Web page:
On Jan. 11, 1890, at the age of 33, Sarah wed Ethbert Clair Van Horn (Sept. 13, 1859-1923), originally from Havana, OH. The couple did not reproduce.

Alfalfa mill, a familiar sight in Lexington, NE, home of the Van Horns

They relocated to Nebraska, where Ethbert earlier had lived in Hastings and Lincoln before relocating to Lexington the year before marriage. The pair stayed in Lexington for good. Of Ethbert's working career, the Lexington (NE) Clipper reported that:

For about a year he had charge of the Old Grand Central Hotel and afterwards became proprietor of the Cornland hotel of this city. For four years he served as deputy postmaster for the city of Lexington. This was during President Cleveland's second administration. Since that time he has been engaged in several forms of business. For ten years he has served as the secretary of the Dawson County Fair Association. To this task he has given much time and effort. For some time he has been one of the county commissioners of Dawson county. For 33 years he has lived in the community and was well known and respected by his friends through the county.

Ethbert also was a member of the local lodge of the Masons. In his final illness, over the span of several months, Ethbert became bedfast. He died at the age of 63 on Aug. 17, 1923. Funeral services were held at the Methodist Church. The remains were transported to Ohio for interment. Sadie outlived her husband by a number of years. In January 1928, she is known to have been back in Indiana County and to have visited her uncle Fred Herlinger. She passed away in Lexington at the age of 78 on Dec. 9, 1936. United Brethren Church pastor Rev. O.T. Williams led the funeral service. Her body was shipped to Monroeville, Huron County, OH to sleep beside her husband's for all time n Riverside Cemetery.

~ Daughter Annie G. (Grumbling) Stump ~

Daughter Annie G. Grumbling (1857-1932) was born on Oct. 17, 1857 in Brush Valley. She was age four when becoming orphaned. 

She was joined in wedlock with William M. Stump (July 9, 1851-1927), a native of Allensville, PA and the son of William and Mary (Repasz) Stump. 

Their three children were Charles H. Stump, Helen J. Stump and Mildred F. Balthaser.

The couple moved to Altoona, Blair County in about 1877 and stayed for good. William made a living as a furniture merchant. They held a membership in the Christ Second Lutheran Church, and their longtime address was 810 Howard Avenue.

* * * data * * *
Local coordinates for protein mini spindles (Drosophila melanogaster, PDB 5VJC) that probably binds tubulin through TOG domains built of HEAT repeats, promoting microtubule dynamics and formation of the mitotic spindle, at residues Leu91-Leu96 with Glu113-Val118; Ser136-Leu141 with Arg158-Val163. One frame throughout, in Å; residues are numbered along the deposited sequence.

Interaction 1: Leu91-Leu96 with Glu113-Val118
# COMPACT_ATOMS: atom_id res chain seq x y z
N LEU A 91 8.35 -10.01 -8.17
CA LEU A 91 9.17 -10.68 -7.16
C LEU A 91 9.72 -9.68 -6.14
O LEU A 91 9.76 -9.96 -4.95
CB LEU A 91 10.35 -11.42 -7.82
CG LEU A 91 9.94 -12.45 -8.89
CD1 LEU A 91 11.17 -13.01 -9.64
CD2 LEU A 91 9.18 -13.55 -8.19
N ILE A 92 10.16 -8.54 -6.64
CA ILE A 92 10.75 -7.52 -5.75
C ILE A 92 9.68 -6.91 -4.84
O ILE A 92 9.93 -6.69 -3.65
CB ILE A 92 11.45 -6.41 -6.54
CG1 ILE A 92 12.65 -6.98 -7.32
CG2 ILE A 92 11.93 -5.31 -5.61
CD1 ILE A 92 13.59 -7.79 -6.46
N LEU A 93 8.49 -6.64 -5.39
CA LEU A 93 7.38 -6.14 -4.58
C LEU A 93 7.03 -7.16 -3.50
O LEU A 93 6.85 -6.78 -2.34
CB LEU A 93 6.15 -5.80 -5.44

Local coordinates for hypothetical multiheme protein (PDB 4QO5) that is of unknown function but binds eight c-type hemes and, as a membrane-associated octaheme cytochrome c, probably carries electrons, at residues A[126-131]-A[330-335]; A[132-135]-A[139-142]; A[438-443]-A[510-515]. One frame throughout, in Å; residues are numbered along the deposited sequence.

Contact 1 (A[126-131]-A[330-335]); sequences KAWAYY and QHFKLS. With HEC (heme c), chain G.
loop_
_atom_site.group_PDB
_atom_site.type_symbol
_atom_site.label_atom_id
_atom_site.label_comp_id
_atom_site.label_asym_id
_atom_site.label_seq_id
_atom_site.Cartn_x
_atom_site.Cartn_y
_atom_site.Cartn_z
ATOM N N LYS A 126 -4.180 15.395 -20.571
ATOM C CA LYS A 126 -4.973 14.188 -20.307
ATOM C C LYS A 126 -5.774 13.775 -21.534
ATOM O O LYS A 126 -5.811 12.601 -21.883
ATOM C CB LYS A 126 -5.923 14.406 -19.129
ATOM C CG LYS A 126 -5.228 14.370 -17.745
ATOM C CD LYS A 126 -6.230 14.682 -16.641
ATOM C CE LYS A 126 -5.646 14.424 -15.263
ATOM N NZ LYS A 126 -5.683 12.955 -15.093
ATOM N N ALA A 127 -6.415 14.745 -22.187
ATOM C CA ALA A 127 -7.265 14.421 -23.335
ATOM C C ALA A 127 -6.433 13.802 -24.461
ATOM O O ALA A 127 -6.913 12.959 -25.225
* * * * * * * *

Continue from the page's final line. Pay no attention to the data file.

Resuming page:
Altoona's 12th Street at night, showing the machine shop and bridge

Sadly, burdened with heart disease and pneumonia, William died at the age of 75 on April 5, 1927. 

As a widow, Annie remained in her Howard Avenue residence. Annie was diagnosed in early 1932  with cancer of the gallbladder. It was incurable, and combined with heart disease and buildup of fluid in the lungs, she suffered for eight months before passing away on Sept. 30, 1932, just 17 days shy of her 75th birthday. Her remains were lowered into eternal repose in Oak Ridge Cemetery, Altoona, with Rev. C.H. Hershey officiating the service. The Altoona Tribune printed an obituary.

Son Charles H. Stump (1883-1950) was born on Sept. 6, 1883 in Altoona. He married Jessie Wherry ( ? - ? ). The pair did not reproduce. They made their home at 1809 First Avenue in Altoona in 1927-1950 and then perhaps at times at his parents' residence at 810 Howard Avenue in Altoona. Charles was a manager for Standard Furniture Company for three decades. Later, he became a salesman for Altoona Mattress Company. They belonged to the Christ Second Lutheran Church. As his health declined, from the effects of heart disease, hardening of the arteries and kidney problems, he became a patient in Altoona Hospital. Death carried him away at age 66 on Jan. 12, 1950. Burial was in Oak Ridge Cemetery, Altoona, and the Altoona Tribune printed an obituary.

Daughter Helen J. Stump ( ? - ? ) was born in (?). She was unmarried and residing in Altoona in 1950.

Daughter Mildred F. Stump (1899-1985) was born on Nov. 25, 1899. As a young woman, she was employed by the Pennsylvania Railroad Company and on the staff of the Altoona Mirror newspaper. She then joined the office of the supervisor of expenditures at the Pennsy's Altoona Works. In the summer of 1941, at age 41, she wed widower Edwin B. Balthaser (July 10, 1885- ? ), a native of Mohrsville, PA. Edwin also earned a living with the Pennsy. He brought two stepchildren into the union, Ruth Balthaser and Richard Balthaser. The couple dwelled in 1950 in Altoona. Mildred was a talented singer and performed solos at local weddings. Edwin retired from the Altoona Works on July 1, 1956, having joined the company as a clerk on Sept. 11, 1905 and been promoted to head clerk on July 16, 1951. Mildred died on June 10, 1985. Burial was in Altoona's Oak Ridge Cemetery.

~ Daughter Susan Grumbling ~

Daughter Susan Grumbling (1858- ? ) was born in 1858. 

Orphaned at age three, she was taken in by farmers Washington and Isabel Campbell in Brush Valley and is shown in their household in the 1870 census. 

Her fate after that is not yet learned.

Copyright © 2021-2022 Mark A. Miner
Minerd.com extends its gratitude to the late Donna (Younkin) Logan for her research contributions to this biography.